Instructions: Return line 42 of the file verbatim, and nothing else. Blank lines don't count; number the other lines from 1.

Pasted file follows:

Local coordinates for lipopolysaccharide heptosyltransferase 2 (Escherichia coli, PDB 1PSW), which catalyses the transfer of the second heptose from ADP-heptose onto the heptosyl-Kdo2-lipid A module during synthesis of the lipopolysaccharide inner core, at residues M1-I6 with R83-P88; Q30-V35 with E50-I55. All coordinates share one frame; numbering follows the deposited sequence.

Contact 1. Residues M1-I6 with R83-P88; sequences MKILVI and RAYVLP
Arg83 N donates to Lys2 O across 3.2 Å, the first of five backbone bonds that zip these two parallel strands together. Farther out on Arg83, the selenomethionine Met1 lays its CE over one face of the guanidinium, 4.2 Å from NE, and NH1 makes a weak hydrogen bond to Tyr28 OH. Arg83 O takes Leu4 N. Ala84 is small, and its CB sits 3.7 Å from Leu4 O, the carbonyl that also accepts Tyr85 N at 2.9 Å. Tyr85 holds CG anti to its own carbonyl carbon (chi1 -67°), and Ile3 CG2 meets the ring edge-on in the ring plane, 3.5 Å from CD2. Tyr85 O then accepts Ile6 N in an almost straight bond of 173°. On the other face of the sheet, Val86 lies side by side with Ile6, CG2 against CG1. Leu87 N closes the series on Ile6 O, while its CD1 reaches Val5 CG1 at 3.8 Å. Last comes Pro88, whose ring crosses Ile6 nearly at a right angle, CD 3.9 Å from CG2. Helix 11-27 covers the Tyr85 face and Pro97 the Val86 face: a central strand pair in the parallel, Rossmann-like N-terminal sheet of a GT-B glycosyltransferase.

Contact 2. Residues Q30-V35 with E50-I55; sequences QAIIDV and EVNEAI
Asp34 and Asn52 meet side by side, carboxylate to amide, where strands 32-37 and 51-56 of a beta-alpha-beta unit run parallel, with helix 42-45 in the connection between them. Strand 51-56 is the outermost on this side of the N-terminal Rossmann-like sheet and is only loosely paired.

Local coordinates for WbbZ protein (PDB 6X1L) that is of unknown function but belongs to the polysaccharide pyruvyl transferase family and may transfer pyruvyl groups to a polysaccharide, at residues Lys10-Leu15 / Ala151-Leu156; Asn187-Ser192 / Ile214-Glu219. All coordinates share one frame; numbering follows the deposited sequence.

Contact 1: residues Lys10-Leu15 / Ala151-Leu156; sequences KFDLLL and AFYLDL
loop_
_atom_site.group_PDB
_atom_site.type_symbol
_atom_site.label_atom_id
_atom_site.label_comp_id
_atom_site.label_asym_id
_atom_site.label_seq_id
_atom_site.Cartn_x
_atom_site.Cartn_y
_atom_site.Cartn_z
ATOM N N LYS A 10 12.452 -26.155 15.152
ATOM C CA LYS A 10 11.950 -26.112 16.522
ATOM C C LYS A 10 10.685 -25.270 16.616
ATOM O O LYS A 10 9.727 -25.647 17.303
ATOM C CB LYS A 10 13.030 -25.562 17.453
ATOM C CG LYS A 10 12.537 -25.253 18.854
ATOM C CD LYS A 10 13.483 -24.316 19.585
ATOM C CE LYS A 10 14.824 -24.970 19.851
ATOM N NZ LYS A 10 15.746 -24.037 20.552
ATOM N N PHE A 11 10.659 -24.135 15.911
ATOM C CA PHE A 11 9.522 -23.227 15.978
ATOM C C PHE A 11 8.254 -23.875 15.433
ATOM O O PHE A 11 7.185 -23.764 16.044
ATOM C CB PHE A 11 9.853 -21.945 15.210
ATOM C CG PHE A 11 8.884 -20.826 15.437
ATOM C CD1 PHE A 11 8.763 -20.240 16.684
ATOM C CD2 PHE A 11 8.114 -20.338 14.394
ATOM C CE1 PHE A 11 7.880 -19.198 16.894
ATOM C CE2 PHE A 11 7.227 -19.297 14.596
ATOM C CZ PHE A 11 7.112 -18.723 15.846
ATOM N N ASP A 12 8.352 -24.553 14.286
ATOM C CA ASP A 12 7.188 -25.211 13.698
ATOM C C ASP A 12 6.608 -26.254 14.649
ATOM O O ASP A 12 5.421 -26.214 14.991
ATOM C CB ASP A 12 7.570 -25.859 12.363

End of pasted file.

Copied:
ATOM C CB ASP A 12 7.570 -25.859 12.363